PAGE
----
Keeping a staff motivated is not easy. In most businesses work is a real grind. There are exceptions, of course. Businesses that are growing rapidly are exciting places to work. Fast growth businesses have an energy in them that other businesses don't. There is an urgency to keep the ball rolling and expectations for quick advancement, fantastic pay raises and bonuses. Alas, rarely is a construction business in rapid growth mode.
Construction businesses are a dogfight. Project stakeholders are in constant conflict. Margins are thin. The pressure never lets up. When work is slow, everyone stresses about job security. When the schedule is packed, everyone stresses about the crushing deadlines. The never ending cycle of peaks and valleys wears down a staff's emotions.
You don't want to allow that to happen. An upbeat staff shrugs off interpersonal conflict. An upbeat staff pitches in and helps each other out when needed and without complaint. An upbeat staff works harder and complains less.
A frustrated staff does just the opposite. They complain. They slow down. They look out for themselves and blame others for mistakes. They create drama with interpersonal conflict. They don't do their jobs well, and they tend to clock watch.
One of the best ways to offset staff frustration is to celebrate the wins. When your company wins a large bid, let everyone know. When your team brings a substantial project in on time and in budget, spread the word. Buy lunch for everyone. When someone goes above and beyond the call of duty, thank them personally then publicize it to everyone else.
Many an owner feels that his employees owe him. Most owners are nose to the grindstone types and many have hair-trigger tempers that explode when they feel one of their employees isn't grinding away.
That type of atmosphere runs off employees. Owners of construction companies generating less than $10 million pretty much have to be workaholics. Expecting similar commitment from their staff is naïve. Getting upset when members of the staff don't work equally hard as the owner is foolhardy.
The owner stands to gain riches if the company does really well. The owner stands to lose everything if the company fails. The risks are great and the rewards can be amazing — for the owner. Not so for the staff. For the most part they are going to earn roughly the same wage regardless of the success of the company.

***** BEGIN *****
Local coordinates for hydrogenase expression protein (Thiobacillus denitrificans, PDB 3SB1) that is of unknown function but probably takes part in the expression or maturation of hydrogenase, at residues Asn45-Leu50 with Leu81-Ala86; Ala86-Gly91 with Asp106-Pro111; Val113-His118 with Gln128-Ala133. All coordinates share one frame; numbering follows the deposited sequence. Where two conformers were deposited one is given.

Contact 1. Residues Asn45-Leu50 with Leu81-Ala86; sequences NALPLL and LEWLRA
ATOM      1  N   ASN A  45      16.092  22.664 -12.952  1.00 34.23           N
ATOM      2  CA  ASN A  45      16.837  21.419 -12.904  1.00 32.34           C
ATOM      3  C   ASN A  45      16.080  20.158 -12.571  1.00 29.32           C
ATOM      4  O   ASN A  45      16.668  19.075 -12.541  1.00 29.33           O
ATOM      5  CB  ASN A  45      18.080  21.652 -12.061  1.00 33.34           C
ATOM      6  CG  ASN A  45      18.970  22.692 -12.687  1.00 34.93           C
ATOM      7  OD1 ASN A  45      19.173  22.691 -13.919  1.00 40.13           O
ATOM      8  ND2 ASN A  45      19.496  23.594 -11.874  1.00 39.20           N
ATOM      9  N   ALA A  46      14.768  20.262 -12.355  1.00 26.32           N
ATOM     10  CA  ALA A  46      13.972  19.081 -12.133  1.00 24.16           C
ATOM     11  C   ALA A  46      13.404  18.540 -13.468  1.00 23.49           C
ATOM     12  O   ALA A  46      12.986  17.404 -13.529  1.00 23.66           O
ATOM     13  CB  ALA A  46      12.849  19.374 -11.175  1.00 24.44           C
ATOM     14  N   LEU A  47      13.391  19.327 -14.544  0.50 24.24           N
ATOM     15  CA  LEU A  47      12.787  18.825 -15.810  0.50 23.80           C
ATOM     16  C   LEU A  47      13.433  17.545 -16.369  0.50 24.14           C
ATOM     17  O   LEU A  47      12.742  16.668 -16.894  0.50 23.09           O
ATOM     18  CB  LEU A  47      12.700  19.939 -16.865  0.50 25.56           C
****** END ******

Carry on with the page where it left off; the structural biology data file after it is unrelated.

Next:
Sure, an operations manager may rake in an additional $10,000 when the company has a great year, but he isn't going to rake in an additional $100,000. He is going to earn what the market pays for his skills...just like every other employee. Whereas the owner has a serious financial incentive to work unconscionable hours the staff doesn't.
The staff's work effort is going to come from (1) their hard-wired work ethic, (2) the thrill of victory, (3) the fear of job loss and (4) their emotional commitment to their teammates. Celebrating the wins taps into the second and fourth motivators which is why celebrating wins is so important.
There are times when the motivator of job loss needs to be deployed; however, most employees are well aware of the connection between a lack of projects and job security. That is not a card that will need to be played frequently. For that matter, playing that card frequently will cause turnover. Really good employees have options in the job market and are apt to pursue them if they feel their job with your firm is threatened.
Winning is hard in our industry. Almost all of the planets are aligned to prevent winning. Furthermore, the rules for winning are muddy at best. What is winning in construction? Bringing a job in on budget? Finishing a job on time? Receiving a compliment from the developer and/or design team about the quality of your company's work?
I propose using the following guideline: if the job comes in on budget and the owner's expectations are met for your part of the project then your team won. That's about the best you can shoot for. Congratulate the estimator, salesman, project team and the front office support staff. Projects don't succeed without everyone performing their roles well.
Remember, work is work and play is play; however, it never killed an owner to let the team cut up a bit. Laughter is good medicine. It releases stress. It helps people push aside irritants. Laughter, like winning, is a great tonic for a run-down staff.
Have a laugh now and then. Inject a little fun into your office every now and then. Shut the office down a little early on a Friday and hold a team event. On a random Wednesday, order pizzas and force everyone to put work on hold for an hour and hang together. Encourage people to let their hair down from time to time.